I would disagree with the statement aht economics teaches us about behavior. Yes, it does set out some rules of "rational" behavior but as the exploding field of behavioral decision theory shows, humans don't always behave in the most "rational" manner and I think this mismatch between what we "ought" to do (as set out by economists) and what we actually do is part of the reason for its lack of relevance to the layperson. It also doesn't help that a lot of economists insist that theirs is The Path of True Enlightenment and stick to only traditional economics. For example I believe that we should learn Prospect Theory in the consumer part of economics.

    I think simulation would make it easier at least to grasp the economic rules (and non-intuitive ones, especially such as sunk cost).


    By Blogger Neela, at 3:46 PM  

  • Actually the junior achievement program does just that. it is a k-12 program funded by corporations that send in a free kit and if possible a volunteer from the corporate/home world to "teach" economics to school kids. it is in compliance with state social sciences standards and makes kids really think! last year I had a delightful discussion on milk prices going up and this year it was gasoline and the fall of the dollar against certain other currencies. this year I was also able to introduce free-market economy- what it says and how it is implemented- we dicussed and read about farmers' suicides in Asia, genetic foods vs organic and the worldwide implications based on the basic tenets of a freemarket economy- there is much one can do... volunteer thru the juniore achievement program.

    By Blogger blokes, at 10:55 PM  

  • Michael, interesting post. I generally prefer narratives to the formal mathematical approaches described here. I learnt my first economics reading about the history of Venice, Genoa and Florence, then progressed into the technical stuff from there.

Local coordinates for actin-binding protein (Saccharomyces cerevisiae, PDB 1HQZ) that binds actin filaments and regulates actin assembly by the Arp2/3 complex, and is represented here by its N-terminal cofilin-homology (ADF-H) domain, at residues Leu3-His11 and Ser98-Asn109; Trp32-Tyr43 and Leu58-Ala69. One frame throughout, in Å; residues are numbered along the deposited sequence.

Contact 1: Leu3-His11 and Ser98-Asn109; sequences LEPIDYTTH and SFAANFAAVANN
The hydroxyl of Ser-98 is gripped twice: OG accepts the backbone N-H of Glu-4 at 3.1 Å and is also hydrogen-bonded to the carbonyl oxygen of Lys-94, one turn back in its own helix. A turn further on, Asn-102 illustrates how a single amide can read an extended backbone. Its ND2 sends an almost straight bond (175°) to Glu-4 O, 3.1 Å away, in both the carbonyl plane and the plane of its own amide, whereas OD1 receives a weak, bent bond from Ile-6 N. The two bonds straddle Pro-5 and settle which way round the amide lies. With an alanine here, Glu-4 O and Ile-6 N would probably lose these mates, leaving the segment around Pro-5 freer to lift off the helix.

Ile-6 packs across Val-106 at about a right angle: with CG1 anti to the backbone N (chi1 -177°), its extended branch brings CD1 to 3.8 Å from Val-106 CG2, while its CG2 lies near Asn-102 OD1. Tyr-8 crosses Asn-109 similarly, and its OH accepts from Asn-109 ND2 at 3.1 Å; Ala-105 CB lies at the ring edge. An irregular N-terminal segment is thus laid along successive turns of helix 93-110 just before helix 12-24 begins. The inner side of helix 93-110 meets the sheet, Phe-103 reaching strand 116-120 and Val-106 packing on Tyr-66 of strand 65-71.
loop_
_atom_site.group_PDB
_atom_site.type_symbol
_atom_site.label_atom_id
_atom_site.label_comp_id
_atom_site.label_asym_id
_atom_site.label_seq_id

Also, some simple card or board games would probably be cheaper and as effective as a computer game. Particularly if you are trying to show how incentives matter; if you think about it, all rules depict different incentives. Markets are more complex -- most games are winner-takes-all -- but it's possible.

    By Anonymous Anonymous, at 2:12 AM  

  • Hi Sunil, Neela, Blokes, and Russ

    Sunil: I hope the thesis work is going very well. A good thesis makes all the difference.

    Neela: Interesting comment about behavior decision theory, but I'm inclined to disregard it for a simple reason: if people really did have problems making good decisions, then there would be a market for some firm to help you make decisions. There are firms that do help in some areas: real estate agents help you buy a home, brokers help you pick stocks, financial planners help you allocate money between saving and consumption, etc. But you seem to be implying that people are incompetent to make their own decisions and yet there is no market to help them. I don't buy this at all. There is no evidence of this at all.

    Blokes: I haven't heard about this junior achievement program. It must not be very popular yet. I wonder how good it is. I am curious about this, thanks for telling me about it.

    Russ: Marginal revolution had an interesting piece on exactly this point. Most people do like stories, and I can see that would be another way of introducing the intuition of economics.

    By Blogger Michael Higgins, at 8:21 AM  

  • Michael,

    Perhaps I did not communicate well enough. I did not imply that people are incompetent to make decisions - only that the view of rationality in decision-making on which economics rest can be challenged or extended to incorporate the deviations from strictly rational economic theory.


    By Blogger Neela, at 12:32 PM  

  • Hi Neela
    I think the area that perhaps fits your discription is the choice under uncertainty. The assumptions about the choice there are somewhat strong and maybe they could be adjusted. I am all for learning more about how people actually make decisions, but I am sure that in the end, it will seem rational.

    By Blogger Michael Higgins, at 5:46 PM  

  • I know this is an older post- I was just posting something about the need for more poeple to be familiar with economics, and I googled the topic to see what I could find and this post turned up.

    We homeschool, and we do teach economics as a topic to our kids starting in Jr. High.
    Two of the books we use are Whatever Happened to Penny Candy by Richard Maybury and Economics in One Easy Lesson, by Harold Hazlitt.
    If you're interested in seeing other titles suitable for young people (and adults who haven't looked into it before), you can look at government and economics under years 7-12 at this website:
    (full disclosure: I helped write that curriculum, but we don't charge anything for it and people are free to use as much or as little as they like)